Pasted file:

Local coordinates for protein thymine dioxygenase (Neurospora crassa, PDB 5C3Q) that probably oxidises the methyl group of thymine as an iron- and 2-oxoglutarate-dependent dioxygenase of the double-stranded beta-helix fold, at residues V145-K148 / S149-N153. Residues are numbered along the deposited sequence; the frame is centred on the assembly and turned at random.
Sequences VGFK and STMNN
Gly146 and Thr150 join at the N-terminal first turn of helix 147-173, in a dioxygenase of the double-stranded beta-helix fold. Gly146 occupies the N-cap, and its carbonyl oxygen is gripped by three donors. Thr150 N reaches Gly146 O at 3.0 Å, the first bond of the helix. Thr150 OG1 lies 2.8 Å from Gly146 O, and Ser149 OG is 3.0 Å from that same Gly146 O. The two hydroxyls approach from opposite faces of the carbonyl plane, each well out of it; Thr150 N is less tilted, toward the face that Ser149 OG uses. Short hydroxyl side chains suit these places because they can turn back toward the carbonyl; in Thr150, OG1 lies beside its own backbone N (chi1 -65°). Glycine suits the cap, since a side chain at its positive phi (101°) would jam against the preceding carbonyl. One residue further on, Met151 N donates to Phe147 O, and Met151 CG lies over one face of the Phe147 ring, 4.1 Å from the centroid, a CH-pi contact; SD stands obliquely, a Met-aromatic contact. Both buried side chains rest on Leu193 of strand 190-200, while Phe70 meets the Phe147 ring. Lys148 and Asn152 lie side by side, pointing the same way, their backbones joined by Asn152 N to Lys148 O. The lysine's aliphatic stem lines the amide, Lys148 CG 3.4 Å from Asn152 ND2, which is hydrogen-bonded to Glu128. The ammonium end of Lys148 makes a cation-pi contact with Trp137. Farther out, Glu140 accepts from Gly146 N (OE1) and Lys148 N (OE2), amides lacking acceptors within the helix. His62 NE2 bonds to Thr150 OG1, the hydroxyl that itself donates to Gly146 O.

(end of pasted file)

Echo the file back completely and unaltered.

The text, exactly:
Local coordinates for protein thymine dioxygenase (Neurospora crassa, PDB 5C3Q) that probably oxidises the methyl group of thymine as an iron- and 2-oxoglutarate-dependent dioxygenase of the double-stranded beta-helix fold, at residues V145-K148 / S149-N153. Residues are numbered along the deposited sequence; the frame is centred on the assembly and turned at random.
Sequences VGFK and STMNN
Gly146 and Thr150 join at the N-terminal first turn of helix 147-173, in a dioxygenase of the double-stranded beta-helix fold. Gly146 occupies the N-cap, and its carbonyl oxygen is gripped by three donors. Thr150 N reaches Gly146 O at 3.0 Å, the first bond of the helix. Thr150 OG1 lies 2.8 Å from Gly146 O, and Ser149 OG is 3.0 Å from that same Gly146 O. The two hydroxyls approach from opposite faces of the carbonyl plane, each well out of it; Thr150 N is less tilted, toward the face that Ser149 OG uses. Short hydroxyl side chains suit these places because they can turn back toward the carbonyl; in Thr150, OG1 lies beside its own backbone N (chi1 -65°). Glycine suits the cap, since a side chain at its positive phi (101°) would jam against the preceding carbonyl. One residue further on, Met151 N donates to Phe147 O, and Met151 CG lies over one face of the Phe147 ring, 4.1 Å from the centroid, a CH-pi contact; SD stands obliquely, a Met-aromatic contact. Both buried side chains rest on Leu193 of strand 190-200, while Phe70 meets the Phe147 ring. Lys148 and Asn152 lie side by side, pointing the same way, their backbones joined by Asn152 N to Lys148 O. The lysine's aliphatic stem lines the amide, Lys148 CG 3.4 Å from Asn152 ND2, which is hydrogen-bonded to Glu128. The ammonium end of Lys148 makes a cation-pi contact with Trp137. Farther out, Glu140 accepts from Gly146 N (OE1) and Lys148 N (OE2), amides lacking acceptors within the helix. His62 NE2 bonds to Thr150 OG1, the hydroxyl that itself donates to Gly146 O.